This easy quinoa pilaf is flavored with curry, cardamom, and turmeric. The almonds, currants, carrots, and kale bring color, flavor, crunch, and plenty of nutrients to call this a meal in itself! Try serving it with a mixed green salad using the Fig-Balsamic Vinaigrette. I bet this recipe would also be great as a stuffing for winter squash…acorn, buttercup, or delicata would be perfect to hold this pilaf.

The other week I created this recipe with what we had on hand at the moment. It was one of those nights where we fed the kids early, put them to bed, and then whipped up something for ourselves. It is a rarity that Tom and I get an uninterrupted meal. I mean come on, it’s nice to have a break from quinoa all over the floor for just one night, isn’t it?

I made it again today to take note of amounts and timing so I could share it with you. We had it for dinner this evening with bowls of creamy hubbard squash soup.

Saturday, October 17, 2009

Gluten-Free, Vegan Pumpkin Oatmeal Cookies


Since it is squash season, I thought I would begin to share the plethora of winter squash recipes I have floating around my kitchen on scraps of paper. Today's recipe is a cookie, a gluten-free, high fiber oatmeal pumpkin cookie. Paired with a mug of hot mulled cider, it creates a lovely fall snack. Crunchy on the outside and soft in the center.

Last week I wanted to create a true whole foods cookie with no starch or gums and I did it! The only problem was that the cookies disappeared before I had a chance to take a photo. I made them again yesterday with my 4-year old daughter and got a photo before they disappeared again.

Yes, they are that good.

The main flour in this recipe is oat flour made from freshly ground rolled gluten-free oats. I have not found an oat flour, gluten-free or not, that was not rancid. You can easily grind rolled oats in a food processor or Vitamix, I use the latter. Just make sure to grind them until a fine flour forms. My favorite brand of gluten-free oats comes from www.GlutenFreeOats.com. Their oats always taste very fresh and work well in baking. I also like this brand which can be purchased through Azure Standard if you have an account with them. 

The cookies in these photos are made with pureed butternut squash because that is what I had in my fridge. You can also make them using canned pumpkin. Fresh pumpkin or squash puree contains more moisture than canned so you may need to add a few extra tablespoons of oat flour to the batter to compensate. The dough should be the consistency of traditional chocolate chip drop cookies.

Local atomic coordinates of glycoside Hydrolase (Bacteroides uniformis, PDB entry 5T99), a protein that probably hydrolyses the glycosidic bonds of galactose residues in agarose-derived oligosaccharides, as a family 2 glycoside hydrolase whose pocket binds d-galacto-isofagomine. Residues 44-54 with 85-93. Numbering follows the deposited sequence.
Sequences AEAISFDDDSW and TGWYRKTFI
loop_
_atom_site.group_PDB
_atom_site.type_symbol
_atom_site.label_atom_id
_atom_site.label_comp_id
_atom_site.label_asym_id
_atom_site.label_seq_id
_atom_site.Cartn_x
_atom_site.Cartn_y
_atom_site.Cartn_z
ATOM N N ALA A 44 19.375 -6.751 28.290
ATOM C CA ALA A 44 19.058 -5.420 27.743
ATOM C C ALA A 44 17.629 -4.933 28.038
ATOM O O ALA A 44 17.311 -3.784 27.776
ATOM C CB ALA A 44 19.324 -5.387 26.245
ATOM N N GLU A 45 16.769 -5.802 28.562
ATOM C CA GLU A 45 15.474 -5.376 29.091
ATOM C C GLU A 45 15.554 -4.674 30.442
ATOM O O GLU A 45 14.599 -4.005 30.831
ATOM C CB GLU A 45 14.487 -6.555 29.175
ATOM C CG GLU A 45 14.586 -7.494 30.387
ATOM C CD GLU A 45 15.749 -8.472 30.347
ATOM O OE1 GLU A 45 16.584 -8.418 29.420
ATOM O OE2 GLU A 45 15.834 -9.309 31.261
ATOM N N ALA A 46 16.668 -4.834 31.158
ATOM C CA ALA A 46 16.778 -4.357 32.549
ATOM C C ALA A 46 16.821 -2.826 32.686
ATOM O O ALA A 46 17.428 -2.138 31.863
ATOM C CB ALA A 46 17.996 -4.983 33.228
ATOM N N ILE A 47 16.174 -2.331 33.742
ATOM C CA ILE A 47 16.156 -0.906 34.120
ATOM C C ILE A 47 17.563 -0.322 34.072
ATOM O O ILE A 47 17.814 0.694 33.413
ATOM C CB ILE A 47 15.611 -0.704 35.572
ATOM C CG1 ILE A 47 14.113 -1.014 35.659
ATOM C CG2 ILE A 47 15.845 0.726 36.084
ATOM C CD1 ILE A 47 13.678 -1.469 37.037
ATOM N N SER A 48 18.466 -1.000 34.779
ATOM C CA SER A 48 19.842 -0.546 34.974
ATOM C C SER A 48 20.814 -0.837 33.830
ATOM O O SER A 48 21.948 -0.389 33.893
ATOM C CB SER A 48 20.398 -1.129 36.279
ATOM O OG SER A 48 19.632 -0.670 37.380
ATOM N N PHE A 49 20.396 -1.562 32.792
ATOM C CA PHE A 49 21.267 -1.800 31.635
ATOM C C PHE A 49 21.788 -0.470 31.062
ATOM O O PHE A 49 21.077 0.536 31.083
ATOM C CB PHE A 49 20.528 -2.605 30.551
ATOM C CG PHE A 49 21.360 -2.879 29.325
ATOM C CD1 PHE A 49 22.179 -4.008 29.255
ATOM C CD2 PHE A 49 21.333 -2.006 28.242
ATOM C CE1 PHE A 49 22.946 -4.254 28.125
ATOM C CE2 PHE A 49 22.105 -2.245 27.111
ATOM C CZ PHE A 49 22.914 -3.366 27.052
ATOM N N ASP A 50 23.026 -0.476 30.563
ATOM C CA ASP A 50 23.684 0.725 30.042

Tuesday, October 13, 2009

Links to Products we Use


I have had dozens of requests over the last few weeks for either a post on the products I use or specific questions on where to find a certain product. So here it is, all organized and in one place. I have added a link on the sidebar of this blog under "Essential Posts" to make finding this post a snap!

Click on the links to view the product brand names and to read more about the product.

Salt & Seasonings

Sea Salt: We use RealSalt which comes from an ancient dried sea bed that has never been exposed to modern day pollution. This salt also contains over 50 trace minerals!

Herbamare: Is a flavorful sea salt and herb blend made by steeping fresh herbs and vegetables in sea salt for several months before being vacuum dehydrated. This salt makes very flavorful soups and stews. I buy it from our local food co-op or health food store. You can also make your own Herbamare at home using my recipe here, for a fraction of the price!

Coconut Aminos: Use this soy-free soy sauce made from fermented coconut nectar in any dish calling for soy sauce or tamari. I prefer to add a little sea salt too as coconut aminos are not as salty as soy sauce or tamari. Learn more about using coconut aminos here.


Oils

Extra Virgin Olive Oil: I think this is a personal choice. I like Lucini best, but also like to use Napa Valley Naturals Organic oil because the cost is reasonable and the quality is good. Omega Nutrition also makes an excellent, reasonably priced olive oil.

Virgin Coconut Oil: I use Nutiva oil nearly every day for cooking and baking. I find this brand to have the best flavor. It is also great used as a massage oil!

Avocado Oil: Primal Kitchen Foods makes two wonderful avocado oils. One is for high heat cooking and the other is great for salad dressings. Use avocado oil for higher heat sautéing, roasting, and more!